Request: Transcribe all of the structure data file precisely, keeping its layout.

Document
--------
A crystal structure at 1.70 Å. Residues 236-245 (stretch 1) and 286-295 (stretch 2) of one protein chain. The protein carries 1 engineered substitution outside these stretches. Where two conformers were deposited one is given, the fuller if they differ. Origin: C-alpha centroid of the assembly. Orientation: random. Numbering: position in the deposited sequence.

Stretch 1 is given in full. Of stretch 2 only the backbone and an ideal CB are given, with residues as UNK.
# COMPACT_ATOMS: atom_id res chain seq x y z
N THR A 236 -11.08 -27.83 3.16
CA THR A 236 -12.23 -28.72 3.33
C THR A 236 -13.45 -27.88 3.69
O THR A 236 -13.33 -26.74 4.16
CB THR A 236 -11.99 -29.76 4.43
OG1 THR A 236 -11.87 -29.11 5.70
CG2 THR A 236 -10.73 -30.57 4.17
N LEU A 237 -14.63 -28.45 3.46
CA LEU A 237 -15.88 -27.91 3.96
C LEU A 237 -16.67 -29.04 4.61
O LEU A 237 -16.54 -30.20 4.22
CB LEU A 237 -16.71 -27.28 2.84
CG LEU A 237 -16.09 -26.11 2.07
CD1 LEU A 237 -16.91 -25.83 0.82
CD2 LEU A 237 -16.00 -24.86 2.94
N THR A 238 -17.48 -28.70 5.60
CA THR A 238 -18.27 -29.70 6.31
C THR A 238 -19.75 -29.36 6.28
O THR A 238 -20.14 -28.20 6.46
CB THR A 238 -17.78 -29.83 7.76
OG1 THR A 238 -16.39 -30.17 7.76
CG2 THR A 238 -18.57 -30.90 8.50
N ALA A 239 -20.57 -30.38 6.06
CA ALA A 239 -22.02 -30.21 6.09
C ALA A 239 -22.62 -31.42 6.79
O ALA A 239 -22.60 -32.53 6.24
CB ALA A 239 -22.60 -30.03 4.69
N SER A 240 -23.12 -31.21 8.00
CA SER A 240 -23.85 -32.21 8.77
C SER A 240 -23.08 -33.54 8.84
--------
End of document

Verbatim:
A crystal structure at 1.70 Å. Residues 236-245 (stretch 1) and 286-295 (stretch 2) of one protein chain. The protein carries 1 engineered substitution outside these stretches. Where two conformers were deposited one is given, the fuller if they differ. Origin: C-alpha centroid of the assembly. Orientation: random. Numbering: position in the deposited sequence.

Stretch 1 is given in full. Of stretch 2 only the backbone and an ideal CB are given, with residues as UNK.
# COMPACT_ATOMS: atom_id res chain seq x y z
N THR A 236 -11.08 -27.83 3.16
CA THR A 236 -12.23 -28.72 3.33
C THR A 236 -13.45 -27.88 3.69
O THR A 236 -13.33 -26.74 4.16
CB THR A 236 -11.99 -29.76 4.43
OG1 THR A 236 -11.87 -29.11 5.70
CG2 THR A 236 -10.73 -30.57 4.17
N LEU A 237 -14.63 -28.45 3.46
CA LEU A 237 -15.88 -27.91 3.96
C LEU A 237 -16.67 -29.04 4.61
O LEU A 237 -16.54 -30.20 4.22
CB LEU A 237 -16.71 -27.28 2.84
CG LEU A 237 -16.09 -26.11 2.07
CD1 LEU A 237 -16.91 -25.83 0.82
CD2 LEU A 237 -16.00 -24.86 2.94
N THR A 238 -17.48 -28.70 5.60
CA THR A 238 -18.27 -29.70 6.31
C THR A 238 -19.75 -29.36 6.28
O THR A 238 -20.14 -28.20 6.46
CB THR A 238 -17.78 -29.83 7.76
OG1 THR A 238 -16.39 -30.17 7.76
CG2 THR A 238 -18.57 -30.90 8.50
N ALA A 239 -20.57 -30.38 6.06
CA ALA A 239 -22.02 -30.21 6.09
C ALA A 239 -22.62 -31.42 6.79
O ALA A 239 -22.60 -32.53 6.24
CB ALA A 239 -22.60 -30.03 4.69
N SER A 240 -23.12 -31.21 8.00
CA SER A 240 -23.85 -32.21 8.77
C SER A 240 -23.08 -33.54 8.84